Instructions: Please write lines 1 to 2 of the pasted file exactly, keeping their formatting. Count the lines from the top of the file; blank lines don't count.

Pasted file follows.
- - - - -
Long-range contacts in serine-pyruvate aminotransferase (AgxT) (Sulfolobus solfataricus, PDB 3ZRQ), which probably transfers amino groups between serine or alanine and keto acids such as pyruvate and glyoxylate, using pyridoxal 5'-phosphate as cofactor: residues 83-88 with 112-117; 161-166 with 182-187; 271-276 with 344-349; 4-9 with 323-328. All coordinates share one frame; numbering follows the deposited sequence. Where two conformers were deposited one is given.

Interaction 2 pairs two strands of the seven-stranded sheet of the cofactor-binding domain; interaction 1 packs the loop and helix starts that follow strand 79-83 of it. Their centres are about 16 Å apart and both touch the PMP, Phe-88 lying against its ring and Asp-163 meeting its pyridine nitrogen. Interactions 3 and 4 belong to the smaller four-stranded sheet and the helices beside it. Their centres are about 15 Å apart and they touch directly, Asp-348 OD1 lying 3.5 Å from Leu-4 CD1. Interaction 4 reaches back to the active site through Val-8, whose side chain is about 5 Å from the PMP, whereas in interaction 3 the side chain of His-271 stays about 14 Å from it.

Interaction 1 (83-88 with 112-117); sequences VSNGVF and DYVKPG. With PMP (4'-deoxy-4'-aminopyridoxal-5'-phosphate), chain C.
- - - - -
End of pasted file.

Long-range contacts in serine-pyruvate aminotransferase (AgxT) (Sulfolobus solfataricus, PDB 3ZRQ), which probably transfers amino groups between serine or alanine and keto acids such as pyruvate and glyoxylate, using pyridoxal 5'-phosphate as cofactor: residues 83-88 with 112-117; 161-166 with 182-187; 271-276 with 344-349; 4-9 with 323-328. All coordinates share one frame; numbering follows the deposited sequence. Where two conformers were deposited one is given.

Interaction 2 pairs two strands of the seven-stranded sheet of the cofactor-binding domain; interaction 1 packs the loop and helix starts that follow strand 79-83 of it. Their centres are about 16 Å apart and both touch the PMP, Phe-88 lying against its ring and Asp-163 meeting its pyridine nitrogen. Interactions 3 and 4 belong to the smaller four-stranded sheet and the helices beside it. Their centres are about 15 Å apart and they touch directly, Asp-348 OD1 lying 3.5 Å from Leu-4 CD1. Interaction 4 reaches back to the active site through Val-8, whose side chain is about 5 Å from the PMP, whereas in interaction 3 the side chain of His-271 stays about 14 Å from it.